Did you know that at the beginning of the financial year 2018-2019, the Brisbane City Council predicted in its budget plan, a revenue generation of $22 million? According to a report in the Brisbane Times, the council lifestyle and community services chairman Matthew Bourke revealed that a massive $7.3 million of the proposed revenue was to be generated from fines paid by the citizens.
If that number makes you roll your eyes, here’s another statistic – The article further states that out of the $7.3 million, around $3 million was estimated to be made from parking fines alone!
Everytime you pay a parking fine the city of Brisbane says Thank you for the contribution, however simple parking mistakes can cost you big, so to help keep the money in your pocket, we have come up with a list of basic parking signs that you should be looking out for, every time you step out of your vehicle.
You cannot park in an area marked with a Clearway Sign for the designated time. Your vehicle will be towed if you park in that area within that time frame. Some clearway signs do not mention a time period, in which case that it applies to all hours on all days. Any vehicle that is towed from a clearway area will have to be recovered at the owners’ expense. In case your vehicle gets towed away you may contact the Brisbane Council’s 24-hour contact centre for help.
No stopping and No parking signs without any particular time or day apply to 24 hours/ 7 days. You are liable to be fined if you do not follow these rules. Lookout for no stopping zones on the roads – continuous yellow lines on the road mark these areas.
With No parking signs, you may drop or pickup somebody provided the action is completed within 3 minutes and the driver is within 3 meters of his/her vehicle at the time.
These signs depict traffic and parking control areas. They are installed on all entries to an area and indicate the applicable conditions. However, please keep in mind, individual signs depicting certain days and times installed on specific streets within the area override traffic and parking control area conditions. Its complicated, we know.
Vehicles that have a valid permit will not have to adhere to these conditions given if these areas have a signed parking sign that says ‘Resident Permit Excepted’.
Passenger, commercial vehicle and shared loading zone signs depict areas that can be used by motorists to drop off or pick up other passengers or commercial/non-commercial goods. These signs come with the time limit permissions as well which should be taken into consideration to avoid fining.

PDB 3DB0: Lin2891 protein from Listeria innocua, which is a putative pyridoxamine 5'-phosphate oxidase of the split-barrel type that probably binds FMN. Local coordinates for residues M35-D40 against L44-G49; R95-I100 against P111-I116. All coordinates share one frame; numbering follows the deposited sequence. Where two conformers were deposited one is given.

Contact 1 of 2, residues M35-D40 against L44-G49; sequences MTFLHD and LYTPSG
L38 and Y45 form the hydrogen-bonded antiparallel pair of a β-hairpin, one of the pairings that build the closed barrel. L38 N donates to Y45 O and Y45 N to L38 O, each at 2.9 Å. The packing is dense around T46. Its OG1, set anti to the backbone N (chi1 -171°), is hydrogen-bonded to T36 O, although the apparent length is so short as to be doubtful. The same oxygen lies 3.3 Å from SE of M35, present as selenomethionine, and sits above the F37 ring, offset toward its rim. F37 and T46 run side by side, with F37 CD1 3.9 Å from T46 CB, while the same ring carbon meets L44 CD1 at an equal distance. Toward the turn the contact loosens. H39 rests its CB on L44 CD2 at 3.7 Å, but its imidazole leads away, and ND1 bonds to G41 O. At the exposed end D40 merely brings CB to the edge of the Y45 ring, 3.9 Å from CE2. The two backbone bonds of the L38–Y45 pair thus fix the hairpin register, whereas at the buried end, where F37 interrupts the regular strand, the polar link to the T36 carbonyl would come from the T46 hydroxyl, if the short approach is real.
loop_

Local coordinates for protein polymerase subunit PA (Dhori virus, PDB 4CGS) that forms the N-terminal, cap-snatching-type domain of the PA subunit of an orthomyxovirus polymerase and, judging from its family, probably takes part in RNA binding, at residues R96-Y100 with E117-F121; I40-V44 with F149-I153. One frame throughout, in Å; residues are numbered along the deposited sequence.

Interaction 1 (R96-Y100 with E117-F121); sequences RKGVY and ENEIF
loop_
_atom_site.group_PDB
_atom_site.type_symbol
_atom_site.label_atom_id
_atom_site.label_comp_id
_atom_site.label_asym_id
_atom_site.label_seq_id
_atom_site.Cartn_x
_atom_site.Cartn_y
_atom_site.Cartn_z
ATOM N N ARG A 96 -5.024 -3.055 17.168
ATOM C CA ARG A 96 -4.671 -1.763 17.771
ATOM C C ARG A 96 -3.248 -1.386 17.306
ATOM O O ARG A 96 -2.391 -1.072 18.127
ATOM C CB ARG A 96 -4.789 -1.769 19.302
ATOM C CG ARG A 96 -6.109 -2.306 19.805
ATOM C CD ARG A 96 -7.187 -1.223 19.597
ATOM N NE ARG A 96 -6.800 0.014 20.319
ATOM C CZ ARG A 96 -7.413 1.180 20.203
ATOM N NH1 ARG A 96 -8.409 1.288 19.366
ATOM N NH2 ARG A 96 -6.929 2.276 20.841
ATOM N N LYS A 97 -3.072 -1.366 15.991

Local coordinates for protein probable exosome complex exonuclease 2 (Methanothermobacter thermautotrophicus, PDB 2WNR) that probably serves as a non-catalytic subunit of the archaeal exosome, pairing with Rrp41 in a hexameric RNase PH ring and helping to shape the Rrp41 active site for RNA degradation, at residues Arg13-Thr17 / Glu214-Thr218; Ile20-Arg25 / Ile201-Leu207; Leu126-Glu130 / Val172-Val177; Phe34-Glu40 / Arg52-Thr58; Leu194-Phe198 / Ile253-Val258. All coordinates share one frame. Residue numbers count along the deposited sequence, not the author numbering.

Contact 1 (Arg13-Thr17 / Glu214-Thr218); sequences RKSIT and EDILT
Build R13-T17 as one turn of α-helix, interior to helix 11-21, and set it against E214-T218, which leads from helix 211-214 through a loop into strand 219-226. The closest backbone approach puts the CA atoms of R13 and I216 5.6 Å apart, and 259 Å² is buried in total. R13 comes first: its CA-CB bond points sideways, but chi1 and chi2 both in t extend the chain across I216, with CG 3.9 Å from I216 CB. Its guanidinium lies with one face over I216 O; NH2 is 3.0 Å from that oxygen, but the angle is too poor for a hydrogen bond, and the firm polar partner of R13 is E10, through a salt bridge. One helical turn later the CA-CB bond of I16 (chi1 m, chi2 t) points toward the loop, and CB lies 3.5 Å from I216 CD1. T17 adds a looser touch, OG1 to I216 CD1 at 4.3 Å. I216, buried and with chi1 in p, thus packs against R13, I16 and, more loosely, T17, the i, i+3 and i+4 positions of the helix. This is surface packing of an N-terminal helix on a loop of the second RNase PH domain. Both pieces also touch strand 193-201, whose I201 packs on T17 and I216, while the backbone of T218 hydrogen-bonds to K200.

Bus zones are designated for bus services to pick up or drop off passengers.
Taxi zones allow only taxis to stop and cater to passenagers.
Only authorised postal vehicles are allowed to park in the Mail zones. Please note that this zone does not allow vehicles that are using mailboxes or visiting a post office.
Work Zones allow only vehicles from nearby construction sites delivering steel or concrete to stop by in that area.
This zone caters to citizens with disability who find it difficult to get in or out of their vehicles. You will have permission to park in this area only if you have a valid Australian Disability Parking Scheme permit.
Transit lanes help to keep the roads congestion free encouraging people to drive in these lanes. These are depicted by the Transit Lane signs, which also specify the operational hours. You are not allowed to stop in transit lanes for parking when they are operational. You must also have at least two people in the vehicle to use the T2 lane, and at least 3 to use a T3 lane.
Vehicles are not permitted to park within 20 meters on the approach and 10 meters on the departure side of these Bus Stop Signs.
Please do not park in areas with the Tow-Away sign at said times and days. In case your vehicle gets towed away you may contact the Brisbane Council’s 24-hour contact centre for help.
Bus lanes are reserved only for Public Bus services as they help keep the roads congestion-free. Please do not park in a bus lane during operational hours.
Motorists need to understand that parking laws might differ according to different parts of Queensland, the above list contains the most basic common parking signs as found in the Brisbane City Council’s Parking Guide.